Familial exudative vitreoretinopathy (FEVR) is a bilateral, clinically and genetically heterogeneous condition that is characterized by a failure of peripheral retinal vascularisation. It has a remarkable similarity to retinopathy of prematurity but occurs in full-term infants who are otherwise healthy and have not been treated with oxygen in the neonatal period. The changes may be mild with a peripheral retinal avascular zone, detectable with certainty only by fluorescein angiography, or may slowly progress to cause peripheral neovascularisation and exudative or tractional retinal detachment and vitreous haemorrhage. Rhegmatogenous retinal detachment may also occur. Progression of fundus changes and threat to vision is rare after age 20 years. There is a high incidence of myopia, anisometropia and amblyopia, especially in asymmetric disease. Progressive disease may be treated with peripheral photocoagulation or cryotherapy. Vitreoretinal surgery may be challenging because of adherent posterior hyaloid membrane . Since the original description in 1969  demonstrating autosomal dominant inheritance, many more reports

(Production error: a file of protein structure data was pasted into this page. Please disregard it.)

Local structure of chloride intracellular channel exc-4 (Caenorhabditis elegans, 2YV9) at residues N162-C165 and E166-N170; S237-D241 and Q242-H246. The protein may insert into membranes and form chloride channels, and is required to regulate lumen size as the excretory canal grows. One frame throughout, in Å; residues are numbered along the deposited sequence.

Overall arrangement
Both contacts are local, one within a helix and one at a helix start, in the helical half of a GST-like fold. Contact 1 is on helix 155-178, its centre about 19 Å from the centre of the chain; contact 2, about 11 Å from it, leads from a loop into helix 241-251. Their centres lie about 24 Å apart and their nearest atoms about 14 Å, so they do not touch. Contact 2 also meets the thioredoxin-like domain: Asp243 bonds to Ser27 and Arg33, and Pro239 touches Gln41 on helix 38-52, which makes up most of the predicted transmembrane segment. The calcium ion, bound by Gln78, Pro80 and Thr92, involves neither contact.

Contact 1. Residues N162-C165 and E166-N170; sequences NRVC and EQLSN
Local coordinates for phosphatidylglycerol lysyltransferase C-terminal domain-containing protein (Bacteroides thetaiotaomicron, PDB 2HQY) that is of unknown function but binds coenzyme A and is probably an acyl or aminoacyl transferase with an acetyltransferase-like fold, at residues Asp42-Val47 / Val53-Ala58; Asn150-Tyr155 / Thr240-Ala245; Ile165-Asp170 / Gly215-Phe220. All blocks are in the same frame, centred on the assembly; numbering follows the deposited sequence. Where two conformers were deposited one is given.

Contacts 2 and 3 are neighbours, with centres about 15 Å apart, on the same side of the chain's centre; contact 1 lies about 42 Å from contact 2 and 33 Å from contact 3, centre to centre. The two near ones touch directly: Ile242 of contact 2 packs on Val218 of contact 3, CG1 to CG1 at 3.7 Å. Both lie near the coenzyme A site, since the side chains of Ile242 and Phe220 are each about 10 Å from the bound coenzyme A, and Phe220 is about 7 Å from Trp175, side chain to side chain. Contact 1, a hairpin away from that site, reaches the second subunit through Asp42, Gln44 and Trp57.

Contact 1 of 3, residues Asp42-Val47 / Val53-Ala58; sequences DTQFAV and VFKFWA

have confirmed autosomal dominant, X-linked and even autosomal recessive forms.
The autosomal dominant form (EVRi) can be caused by mutations in the frizzled-4 gene (FZD4) on chromosome iiqi3-q23 and also by mutations in the LRP5 (low-density lipoprotein receptor-related protein-5) gene, which maps to iiqi3.4. The X-linked form (EVR2) can be caused by mutations of the Norrie disease gene (NDP), which has been mapped to Xpii.4. The gene products are proteins important in Wnt signalling pathways that regulate vascular development in the eye [4i, 46]. The gene underlying EVR3 which has been mapped to iipi2-i3 has yet to be identified. Mutations in the LRP5 gene have been suggested to cause autosomal recessive as well as autosomal dominant FEVR [2i].
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